At a High Dive gig in April, she joined local punk bands Mommy Long Legs and Casual Hex for a particularly vivid show. She says she took to the stage while tripping on psychedelic mushrooms and acid, and that during her performance of Jump or Die’s triumphant title track, she began crying. “I was smiling … at first I was kind of embarrassed,” she says. “But then when I looked out at the crowd, people were crying too. They were looking at me and letting me know it was OK, like ‘I get it.’ That was so special, it was such a genuine moment with those people.”

Rather than hurt her draw, the frequent shows only expanded and stabilized her audience from night to night. A growing web of artists and friends formed tight community with her and her partner, fellow performer Raven Matthews—groups like 69/50, Lifetime Supply Club, and Stay Happy Collective, which hosted regular performance nights of their own.

The booking requests started snowballing, and, as you can imagine, things got pretty busy. “I’d get booking requests on my artist Facebook page, my personal Facebook page, Instagram, Twitter, text, in person, e-mail, just all angles,” she says. “To keep it organized, I’d usually put all the dates in my phone. Every once in a while, I’d see an empty date in my phone and go ‘Fuck, how am I going to figure out what’s going on that day…’” More than once she saved herself from forgetting a show by Googling her name and the date.

DoNormaal at June’s Block Party at the Station. GIF by Sofia Lee

Without fail, at least once or twice a month, she would end up playing two shows in one night. More than once this year, she played three separate gigs in one day. All of this, mind you, on top of her physically demanding landscaping job. The devotion to her artistry quickly began to take on an athletic tint.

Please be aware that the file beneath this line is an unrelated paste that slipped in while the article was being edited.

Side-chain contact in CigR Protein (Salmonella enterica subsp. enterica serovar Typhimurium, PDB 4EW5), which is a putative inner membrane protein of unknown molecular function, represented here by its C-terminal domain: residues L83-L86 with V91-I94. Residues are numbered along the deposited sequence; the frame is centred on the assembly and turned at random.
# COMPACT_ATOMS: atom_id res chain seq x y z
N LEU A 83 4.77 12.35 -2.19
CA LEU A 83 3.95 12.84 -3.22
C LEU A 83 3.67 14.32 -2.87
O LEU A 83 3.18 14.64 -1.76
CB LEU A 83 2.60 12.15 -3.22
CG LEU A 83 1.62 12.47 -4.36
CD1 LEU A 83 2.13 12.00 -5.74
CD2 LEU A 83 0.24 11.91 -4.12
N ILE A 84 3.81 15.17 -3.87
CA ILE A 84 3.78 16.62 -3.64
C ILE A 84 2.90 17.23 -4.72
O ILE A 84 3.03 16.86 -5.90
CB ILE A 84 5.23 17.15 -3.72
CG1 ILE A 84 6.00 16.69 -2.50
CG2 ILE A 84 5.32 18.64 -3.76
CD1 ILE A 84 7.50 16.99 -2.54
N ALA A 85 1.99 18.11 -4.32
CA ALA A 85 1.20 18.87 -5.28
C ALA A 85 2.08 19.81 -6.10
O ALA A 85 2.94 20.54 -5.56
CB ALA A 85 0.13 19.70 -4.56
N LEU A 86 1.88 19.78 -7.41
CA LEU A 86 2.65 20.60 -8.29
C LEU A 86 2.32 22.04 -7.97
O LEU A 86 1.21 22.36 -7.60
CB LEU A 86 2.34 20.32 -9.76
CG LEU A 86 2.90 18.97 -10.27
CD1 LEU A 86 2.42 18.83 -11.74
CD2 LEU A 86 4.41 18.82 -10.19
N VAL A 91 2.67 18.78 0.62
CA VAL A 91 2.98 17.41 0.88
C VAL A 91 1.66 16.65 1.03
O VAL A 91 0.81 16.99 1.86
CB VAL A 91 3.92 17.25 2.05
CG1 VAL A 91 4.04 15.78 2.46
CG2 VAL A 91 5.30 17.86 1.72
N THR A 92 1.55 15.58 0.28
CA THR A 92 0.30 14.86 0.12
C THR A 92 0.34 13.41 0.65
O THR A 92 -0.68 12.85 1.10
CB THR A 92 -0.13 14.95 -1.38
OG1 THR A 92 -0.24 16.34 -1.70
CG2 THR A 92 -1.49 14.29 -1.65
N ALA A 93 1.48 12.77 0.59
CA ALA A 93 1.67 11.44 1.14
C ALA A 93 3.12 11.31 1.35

“I felt so in-shape,” she laughs, “at the end of one of those three-show days, I remember being so sweaty, just drenched when I got offstage. People came up and wanted to shake hands and hug after, and I was like, ‘Uh-uh, not right now.’ ” When she wasn’t performing or working, all she wanted to do was go online, watch a movie, and sleep. “All I had the energy for was being at home or going to eat somewhere in the neighborhood with Raven.”

With 2017 on the horizon, DoNormaal says she’ll definitely be slowing down. But “slowing down” is relative—“Maybe only one show a week next year?” she says. Only recently has she started asking “Is this a paid gig?” when she gets a request. Three months ago she was able to quit her day job to focus on her music full-time, supported, in part, by her income from all those performances and a once-a-week babysitting gig. She sees a lot more studio time in the near future. “Jump or Die feels stale to me now,” she says. “I have so much pent-up creative energy, I have a lot of new songs I want to record. I feel like I’ve lived that life, working and performing all the time, and now I’m ready to change it up.”

But according to her, all the hustle was worth it. Each show is a badge of honor. “As a performer, it’s like catching Pokémon,” she says. “You know, with shows, it’s like, ‘Gotta Catch ’Em All.’ If I can catch ’em, I’m gonna catch ’em.”

If there’s one indisputable thing about 2016, it’s that DoNormaal earned loads of XP.